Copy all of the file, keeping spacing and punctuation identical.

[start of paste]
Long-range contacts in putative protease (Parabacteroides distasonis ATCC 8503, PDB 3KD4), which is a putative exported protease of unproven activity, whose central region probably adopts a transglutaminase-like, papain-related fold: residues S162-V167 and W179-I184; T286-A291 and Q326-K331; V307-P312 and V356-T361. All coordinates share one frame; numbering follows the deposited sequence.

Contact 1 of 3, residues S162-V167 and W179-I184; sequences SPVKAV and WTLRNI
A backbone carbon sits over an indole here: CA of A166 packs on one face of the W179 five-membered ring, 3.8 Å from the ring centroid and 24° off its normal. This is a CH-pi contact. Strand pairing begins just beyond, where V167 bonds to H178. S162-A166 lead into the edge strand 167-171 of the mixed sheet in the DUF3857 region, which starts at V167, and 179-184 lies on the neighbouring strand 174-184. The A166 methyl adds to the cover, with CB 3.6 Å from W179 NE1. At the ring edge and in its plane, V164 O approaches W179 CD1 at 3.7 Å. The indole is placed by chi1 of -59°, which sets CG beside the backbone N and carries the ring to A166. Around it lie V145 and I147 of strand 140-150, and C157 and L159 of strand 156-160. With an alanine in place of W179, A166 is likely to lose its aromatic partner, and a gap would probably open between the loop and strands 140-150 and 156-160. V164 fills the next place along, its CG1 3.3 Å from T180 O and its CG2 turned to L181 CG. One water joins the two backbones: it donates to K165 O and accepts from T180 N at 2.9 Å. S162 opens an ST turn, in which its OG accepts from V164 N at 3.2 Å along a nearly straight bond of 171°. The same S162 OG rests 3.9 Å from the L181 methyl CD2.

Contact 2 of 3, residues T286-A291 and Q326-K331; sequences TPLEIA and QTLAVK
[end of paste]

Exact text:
Long-range contacts in putative protease (Parabacteroides distasonis ATCC 8503, PDB 3KD4), which is a putative exported protease of unproven activity, whose central region probably adopts a transglutaminase-like, papain-related fold: residues S162-V167 and W179-I184; T286-A291 and Q326-K331; V307-P312 and V356-T361. All coordinates share one frame; numbering follows the deposited sequence.

Contact 1 of 3, residues S162-V167 and W179-I184; sequences SPVKAV and WTLRNI
A backbone carbon sits over an indole here: CA of A166 packs on one face of the W179 five-membered ring, 3.8 Å from the ring centroid and 24° off its normal. This is a CH-pi contact. Strand pairing begins just beyond, where V167 bonds to H178. S162-A166 lead into the edge strand 167-171 of the mixed sheet in the DUF3857 region, which starts at V167, and 179-184 lies on the neighbouring strand 174-184. The A166 methyl adds to the cover, with CB 3.6 Å from W179 NE1. At the ring edge and in its plane, V164 O approaches W179 CD1 at 3.7 Å. The indole is placed by chi1 of -59°, which sets CG beside the backbone N and carries the ring to A166. Around it lie V145 and I147 of strand 140-150, and C157 and L159 of strand 156-160. With an alanine in place of W179, A166 is likely to lose its aromatic partner, and a gap would probably open between the loop and strands 140-150 and 156-160. V164 fills the next place along, its CG1 3.3 Å from T180 O and its CG2 turned to L181 CG. One water joins the two backbones: it donates to K165 O and accepts from T180 N at 2.9 Å. S162 opens an ST turn, in which its OG accepts from V164 N at 3.2 Å along a nearly straight bond of 171°. The same S162 OG rests 3.9 Å from the L181 methyl CD2.

Contact 2 of 3, residues T286-A291 and Q326-K331; sequences TPLEIA and QTLAVK